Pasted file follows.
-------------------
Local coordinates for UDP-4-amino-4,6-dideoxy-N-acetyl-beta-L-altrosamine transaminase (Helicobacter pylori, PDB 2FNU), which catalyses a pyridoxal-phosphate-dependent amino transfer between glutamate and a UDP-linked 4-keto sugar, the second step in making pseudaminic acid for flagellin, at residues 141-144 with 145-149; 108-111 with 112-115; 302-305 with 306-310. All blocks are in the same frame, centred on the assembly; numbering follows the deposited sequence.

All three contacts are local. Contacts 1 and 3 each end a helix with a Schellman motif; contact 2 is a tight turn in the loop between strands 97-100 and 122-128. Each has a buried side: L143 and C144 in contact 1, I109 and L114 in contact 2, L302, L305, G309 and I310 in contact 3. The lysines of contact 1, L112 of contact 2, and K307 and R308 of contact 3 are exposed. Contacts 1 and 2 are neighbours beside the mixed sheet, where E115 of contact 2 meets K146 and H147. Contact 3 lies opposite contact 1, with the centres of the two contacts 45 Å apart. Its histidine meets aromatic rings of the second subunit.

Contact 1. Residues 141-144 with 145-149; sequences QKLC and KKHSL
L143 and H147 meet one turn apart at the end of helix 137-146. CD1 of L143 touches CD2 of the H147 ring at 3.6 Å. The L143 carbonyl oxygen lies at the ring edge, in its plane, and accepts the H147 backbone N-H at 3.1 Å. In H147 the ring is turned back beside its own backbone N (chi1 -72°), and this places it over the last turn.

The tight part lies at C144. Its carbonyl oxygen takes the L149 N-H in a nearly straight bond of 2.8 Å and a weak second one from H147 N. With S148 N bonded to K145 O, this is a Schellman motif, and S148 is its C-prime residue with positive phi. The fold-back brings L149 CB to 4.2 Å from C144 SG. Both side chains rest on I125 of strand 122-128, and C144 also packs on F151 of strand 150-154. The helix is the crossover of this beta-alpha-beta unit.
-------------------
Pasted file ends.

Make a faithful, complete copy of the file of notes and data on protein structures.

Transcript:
Local coordinates for UDP-4-amino-4,6-dideoxy-N-acetyl-beta-L-altrosamine transaminase (Helicobacter pylori, PDB 2FNU), which catalyses a pyridoxal-phosphate-dependent amino transfer between glutamate and a UDP-linked 4-keto sugar, the second step in making pseudaminic acid for flagellin, at residues 141-144 with 145-149; 108-111 with 112-115; 302-305 with 306-310. All blocks are in the same frame, centred on the assembly; numbering follows the deposited sequence.

All three contacts are local. Contacts 1 and 3 each end a helix with a Schellman motif; contact 2 is a tight turn in the loop between strands 97-100 and 122-128. Each has a buried side: L143 and C144 in contact 1, I109 and L114 in contact 2, L302, L305, G309 and I310 in contact 3. The lysines of contact 1, L112 of contact 2, and K307 and R308 of contact 3 are exposed. Contacts 1 and 2 are neighbours beside the mixed sheet, where E115 of contact 2 meets K146 and H147. Contact 3 lies opposite contact 1, with the centres of the two contacts 45 Å apart. Its histidine meets aromatic rings of the second subunit.

Contact 1. Residues 141-144 with 145-149; sequences QKLC and KKHSL
L143 and H147 meet one turn apart at the end of helix 137-146. CD1 of L143 touches CD2 of the H147 ring at 3.6 Å. The L143 carbonyl oxygen lies at the ring edge, in its plane, and accepts the H147 backbone N-H at 3.1 Å. In H147 the ring is turned back beside its own backbone N (chi1 -72°), and this places it over the last turn.

The tight part lies at C144. Its carbonyl oxygen takes the L149 N-H in a nearly straight bond of 2.8 Å and a weak second one from H147 N. With S148 N bonded to K145 O, this is a Schellman motif, and S148 is its C-prime residue with positive phi. The fold-back brings L149 CB to 4.2 Å from C144 SG. Both side chains rest on I125 of strand 122-128, and C144 also packs on F151 of strand 150-154. The helix is the crossover of this beta-alpha-beta unit.